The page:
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Welcome to my Model Rocketry Site

This page has gone through multiple changes in the last few weeks. There is now background music ,Mars from "The Planets", which can be turned off by pushing the black square in the grey control. This page was created by hand and not with a webpage creater. I am now learning CGI and should have my own guestbook up soon. I am creating some other pages and I will combine them on one page but that will take awile. If you have questions or comments e-mail me or sign the guestbook.

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E-Mail me at jonsage99@hotmail.com

Please sign my Guestbook

Lastest Upgrades:

  • My Rockets: Click on rocket names for a picture.

  • Differnt songs on most of the pages

  • Fixed all bugs

  • Other tiny upgrades


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Standard Model Rocketry

As a regular model rocket, we normally consider all rockets based on the international safety code using engines in the A-D range (up to 20 Ns). This means using lightweight, breakable components and no basic metal parts. Examples are kits from Estes.

High-Power Rocketry

High-Power Rockets are, in general, based on usual model rocket building technics but are constructed a little 'bigger' using engines in the D-G range. Like model rockets, they are build based on the safety code which means no basic metal parts and lightweight building components which will break in case of an accident. Due to the nature of this models they are constructed stronger than standard model rockets, e.g. using larger body tubes, but they are still using the same safety features. Examples are kits from AeroTech or North Coast Rocketry.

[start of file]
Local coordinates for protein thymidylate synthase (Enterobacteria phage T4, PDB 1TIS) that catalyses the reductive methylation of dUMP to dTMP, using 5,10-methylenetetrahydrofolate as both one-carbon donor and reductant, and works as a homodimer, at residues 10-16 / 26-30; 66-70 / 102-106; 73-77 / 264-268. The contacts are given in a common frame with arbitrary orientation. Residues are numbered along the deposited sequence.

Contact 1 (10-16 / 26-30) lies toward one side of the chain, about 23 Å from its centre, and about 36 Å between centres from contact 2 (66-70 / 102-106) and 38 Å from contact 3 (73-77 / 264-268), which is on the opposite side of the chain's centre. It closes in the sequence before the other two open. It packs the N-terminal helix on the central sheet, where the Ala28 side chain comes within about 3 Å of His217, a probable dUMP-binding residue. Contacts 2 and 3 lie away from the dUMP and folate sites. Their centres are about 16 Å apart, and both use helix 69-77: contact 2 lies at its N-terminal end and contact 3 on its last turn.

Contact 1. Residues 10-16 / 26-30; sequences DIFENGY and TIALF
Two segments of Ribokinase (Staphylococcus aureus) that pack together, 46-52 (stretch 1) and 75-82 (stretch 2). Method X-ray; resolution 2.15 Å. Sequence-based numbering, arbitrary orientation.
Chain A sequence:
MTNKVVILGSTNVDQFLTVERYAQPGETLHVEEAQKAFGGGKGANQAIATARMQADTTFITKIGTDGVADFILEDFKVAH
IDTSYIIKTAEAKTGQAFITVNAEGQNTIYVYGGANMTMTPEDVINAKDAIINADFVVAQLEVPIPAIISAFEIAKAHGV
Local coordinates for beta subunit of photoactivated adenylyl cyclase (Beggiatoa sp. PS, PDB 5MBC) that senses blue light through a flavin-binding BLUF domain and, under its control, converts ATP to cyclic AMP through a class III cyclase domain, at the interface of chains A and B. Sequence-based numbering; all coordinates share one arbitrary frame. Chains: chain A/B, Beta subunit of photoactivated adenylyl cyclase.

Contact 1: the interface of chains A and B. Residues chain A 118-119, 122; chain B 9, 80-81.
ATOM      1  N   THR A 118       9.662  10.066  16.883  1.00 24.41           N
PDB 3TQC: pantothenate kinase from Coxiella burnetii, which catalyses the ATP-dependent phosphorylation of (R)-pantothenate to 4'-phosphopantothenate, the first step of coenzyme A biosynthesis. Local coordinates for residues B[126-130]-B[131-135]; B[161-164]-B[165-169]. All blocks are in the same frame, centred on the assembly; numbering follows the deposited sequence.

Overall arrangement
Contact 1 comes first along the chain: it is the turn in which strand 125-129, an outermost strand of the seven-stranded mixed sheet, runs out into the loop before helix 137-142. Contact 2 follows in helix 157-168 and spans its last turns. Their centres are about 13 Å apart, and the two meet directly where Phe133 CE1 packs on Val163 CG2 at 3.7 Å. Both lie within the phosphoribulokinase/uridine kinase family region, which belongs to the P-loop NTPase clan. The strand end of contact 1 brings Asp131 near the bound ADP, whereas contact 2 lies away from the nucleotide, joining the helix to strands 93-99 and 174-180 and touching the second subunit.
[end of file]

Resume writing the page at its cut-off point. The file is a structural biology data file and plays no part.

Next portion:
Amateur-Rocketry

Everything which goes beyond standard model rocketry or high power rocketry can be considered as amateur or semi-professional rocketry. Sometimes it is called experimental rocketry, however, this is a little bit incorrect since every rocket is an experiment and therefore an 'experimental' rocket. In general, the criterias are: using different materials than described in the safety code such as basic metal parts, non-breakable body tubes, e.g. made from plastic material, and high-impulse engines starting at H. For this kind of rockets, the safety code is no longer valid, however, to prevent accidents, specific safety rules and laws must be followed, especially if flown in an public event.

Sport Rocketry

Sport rockets are specialized model rockets used for flying in competion classes. This competitions are organized due to international regulations such as the FAI ('sporting code'), the NAR ('pink book') and other organizations. They are constructed like regular model rockets based on the international safety code



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